Monday, June 15, 2015

What Happened to Our Pine?

We've been inundated with rain this spring. I hate to ask for it to stop though, because it's about this time of year that it stops and doesn't return for a couple of months, which has me doing rain dances. But really... enough for now!

We had a particularly windy storm pass through this afternoon that put an additional half-inch in the rain gauge, and except for a brief break, it's been raining ever since.

During that break, I walked out to the garden to take a photo of something and noticed a large branch from one of the pine trees lying on the ground next to it.

It almost looked as if it had been pruned away, but when I looked up at the tree, I could see that it came from the top. Closer examination of the broken end revealed what looked like rot that may have been a result of insect damage or a fungus.

Something's not right here...

There is a small amount of dead material at the place where this broke away. I know there are a number of rot diseases that can affect pines, but I'm just not sure what this is.

Can anyone shed some light on it?


Colleen said...

Looking at your bottom photo it looks like you have a lot of mulch around the base of the trunk. One thing you don't want to do is having mulch up against the tree trunks. Needs air to breath.
You want the mulch more around where the root ball is and not close to the trunk; you have more of a chance for insects to cause problems and having rot when mulch is piled high, up by the trunk.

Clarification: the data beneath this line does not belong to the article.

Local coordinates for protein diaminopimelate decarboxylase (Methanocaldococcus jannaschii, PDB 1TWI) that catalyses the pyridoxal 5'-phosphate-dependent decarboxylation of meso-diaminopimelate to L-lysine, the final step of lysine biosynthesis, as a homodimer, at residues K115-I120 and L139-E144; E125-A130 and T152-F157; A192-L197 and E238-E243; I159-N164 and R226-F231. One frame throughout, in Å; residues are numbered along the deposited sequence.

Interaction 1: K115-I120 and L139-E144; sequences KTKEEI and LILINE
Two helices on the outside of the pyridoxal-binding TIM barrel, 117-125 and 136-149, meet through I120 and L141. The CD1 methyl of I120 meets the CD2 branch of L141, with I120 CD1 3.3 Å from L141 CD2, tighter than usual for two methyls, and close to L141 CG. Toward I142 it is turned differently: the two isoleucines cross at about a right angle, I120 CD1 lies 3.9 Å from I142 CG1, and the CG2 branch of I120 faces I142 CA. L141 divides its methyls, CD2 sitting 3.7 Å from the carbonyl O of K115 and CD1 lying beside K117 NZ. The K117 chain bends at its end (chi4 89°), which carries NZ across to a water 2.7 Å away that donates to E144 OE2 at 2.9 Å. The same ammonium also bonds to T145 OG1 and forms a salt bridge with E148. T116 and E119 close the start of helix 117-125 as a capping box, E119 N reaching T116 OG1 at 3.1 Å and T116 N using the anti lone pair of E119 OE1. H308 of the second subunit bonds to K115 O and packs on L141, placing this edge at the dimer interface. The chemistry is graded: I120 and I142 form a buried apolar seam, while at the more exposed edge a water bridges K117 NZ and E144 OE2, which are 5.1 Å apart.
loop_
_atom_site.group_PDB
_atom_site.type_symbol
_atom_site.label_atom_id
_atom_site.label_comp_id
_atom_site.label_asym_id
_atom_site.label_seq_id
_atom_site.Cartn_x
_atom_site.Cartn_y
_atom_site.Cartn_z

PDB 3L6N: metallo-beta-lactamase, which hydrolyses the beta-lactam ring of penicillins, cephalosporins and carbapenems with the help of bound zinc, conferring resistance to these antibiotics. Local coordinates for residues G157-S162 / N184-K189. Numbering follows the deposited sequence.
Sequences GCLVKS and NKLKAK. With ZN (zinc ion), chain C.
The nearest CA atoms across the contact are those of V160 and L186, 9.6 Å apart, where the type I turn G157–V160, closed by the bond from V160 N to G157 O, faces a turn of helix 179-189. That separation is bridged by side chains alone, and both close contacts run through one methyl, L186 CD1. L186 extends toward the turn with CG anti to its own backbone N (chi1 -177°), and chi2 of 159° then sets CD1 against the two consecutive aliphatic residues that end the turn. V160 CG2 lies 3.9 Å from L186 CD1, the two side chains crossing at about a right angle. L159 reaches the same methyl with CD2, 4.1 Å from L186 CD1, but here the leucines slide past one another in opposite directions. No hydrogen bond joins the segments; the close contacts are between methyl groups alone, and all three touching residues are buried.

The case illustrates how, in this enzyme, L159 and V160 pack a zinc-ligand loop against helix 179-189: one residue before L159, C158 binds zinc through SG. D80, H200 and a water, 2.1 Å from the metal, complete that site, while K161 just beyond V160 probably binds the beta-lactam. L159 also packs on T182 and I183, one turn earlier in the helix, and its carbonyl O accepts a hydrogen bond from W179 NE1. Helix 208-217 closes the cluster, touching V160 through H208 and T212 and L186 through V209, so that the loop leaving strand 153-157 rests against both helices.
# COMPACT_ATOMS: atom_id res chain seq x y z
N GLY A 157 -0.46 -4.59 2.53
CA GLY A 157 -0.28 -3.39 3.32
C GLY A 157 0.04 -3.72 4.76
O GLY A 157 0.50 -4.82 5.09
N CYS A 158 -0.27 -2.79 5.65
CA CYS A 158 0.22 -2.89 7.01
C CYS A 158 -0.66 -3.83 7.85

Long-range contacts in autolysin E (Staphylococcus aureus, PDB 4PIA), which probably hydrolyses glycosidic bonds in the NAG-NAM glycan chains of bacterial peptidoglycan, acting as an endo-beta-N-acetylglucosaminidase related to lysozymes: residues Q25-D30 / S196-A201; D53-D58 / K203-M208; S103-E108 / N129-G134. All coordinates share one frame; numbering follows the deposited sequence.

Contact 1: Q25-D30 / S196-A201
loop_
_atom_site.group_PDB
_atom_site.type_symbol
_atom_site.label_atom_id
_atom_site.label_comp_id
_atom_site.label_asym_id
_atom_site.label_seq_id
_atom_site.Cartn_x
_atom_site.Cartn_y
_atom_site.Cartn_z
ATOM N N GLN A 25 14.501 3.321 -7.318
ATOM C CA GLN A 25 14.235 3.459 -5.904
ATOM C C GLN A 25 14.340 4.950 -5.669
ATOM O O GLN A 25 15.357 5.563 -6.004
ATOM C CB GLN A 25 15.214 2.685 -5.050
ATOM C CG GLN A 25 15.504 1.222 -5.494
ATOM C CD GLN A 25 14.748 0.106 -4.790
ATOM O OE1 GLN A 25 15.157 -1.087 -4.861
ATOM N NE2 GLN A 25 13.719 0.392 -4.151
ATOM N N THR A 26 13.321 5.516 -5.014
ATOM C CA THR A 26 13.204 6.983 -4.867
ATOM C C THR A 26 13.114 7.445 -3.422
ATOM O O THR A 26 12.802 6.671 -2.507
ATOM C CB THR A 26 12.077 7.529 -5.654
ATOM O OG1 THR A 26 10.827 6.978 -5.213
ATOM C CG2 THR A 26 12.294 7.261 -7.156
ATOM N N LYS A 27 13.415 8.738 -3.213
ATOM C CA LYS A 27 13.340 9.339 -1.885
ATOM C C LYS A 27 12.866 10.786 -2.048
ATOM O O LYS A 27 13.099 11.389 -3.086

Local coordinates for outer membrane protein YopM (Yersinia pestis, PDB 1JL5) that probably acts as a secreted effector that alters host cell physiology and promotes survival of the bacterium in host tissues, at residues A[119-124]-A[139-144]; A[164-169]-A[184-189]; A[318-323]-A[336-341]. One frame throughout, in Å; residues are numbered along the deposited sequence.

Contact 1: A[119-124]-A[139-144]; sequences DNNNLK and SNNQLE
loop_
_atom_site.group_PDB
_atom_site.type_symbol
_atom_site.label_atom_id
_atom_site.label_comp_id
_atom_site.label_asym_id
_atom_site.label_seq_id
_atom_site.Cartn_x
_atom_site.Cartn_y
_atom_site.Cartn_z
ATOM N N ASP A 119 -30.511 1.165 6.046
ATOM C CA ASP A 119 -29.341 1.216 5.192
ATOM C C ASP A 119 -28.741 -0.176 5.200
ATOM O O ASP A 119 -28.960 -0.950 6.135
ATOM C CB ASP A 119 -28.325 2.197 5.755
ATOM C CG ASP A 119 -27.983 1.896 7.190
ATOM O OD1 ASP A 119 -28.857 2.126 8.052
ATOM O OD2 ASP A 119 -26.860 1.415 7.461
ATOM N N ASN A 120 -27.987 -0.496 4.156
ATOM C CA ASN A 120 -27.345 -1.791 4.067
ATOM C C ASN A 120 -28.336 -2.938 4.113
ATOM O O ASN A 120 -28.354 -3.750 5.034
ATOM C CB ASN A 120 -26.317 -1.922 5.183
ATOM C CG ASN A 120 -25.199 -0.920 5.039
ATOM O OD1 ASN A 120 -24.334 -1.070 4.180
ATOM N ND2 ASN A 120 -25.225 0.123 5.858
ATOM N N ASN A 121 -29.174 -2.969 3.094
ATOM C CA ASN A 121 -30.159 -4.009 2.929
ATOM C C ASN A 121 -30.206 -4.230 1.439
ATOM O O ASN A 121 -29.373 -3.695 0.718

We planted pines a few years ago ( I live in Texas) and never mulched our trees. Just kept them well watered and they are now over 30 feet tall.
Sometimes people think that they need to add a pile of mulch around their trees thinking it would help but many times it does more harm than good.
Ground Inspection.
A tree is held up and fed by its root system. There are two types of tree roots. The anchoring roots support the tree, and are the most visible. The small absorbing roots pull water and nutrients from the soil. When the anchoring roots rot and decay, the tree will have severe problems. The tree may appear healthy, and could be fully clad with foliage because the absorbing roots are still actively supplying the tree with nutrients. It may be completely vertical, or it may have a slight lean. In either case, if there are root problems, even a gentle wind or rainwater sitting on its leaves could cause the tree to topple without warning.
◾The ground and soil surrounding the base of the tree can provide clues to a serious problem. Pull ivy and other material away from the base of the tree because it often hides telltale fungus growth and other defects like cavities and hollows. Cracked or raised soil opposite a tree’s lean can indicate root disturbances that could point to a tree in the process of uprooting. Look carefully for signs of a tree beginning to fall over.

◾Fungal growth like mushrooms on or near a tree trunk is indicative of rot or decay. The presence of fungus is particularly serious if it is profuse. To determine if the tree is unsafe, you need to know how extensive the decay is. Call a certified arborist immediately if you see fungal growth around the base of a tree.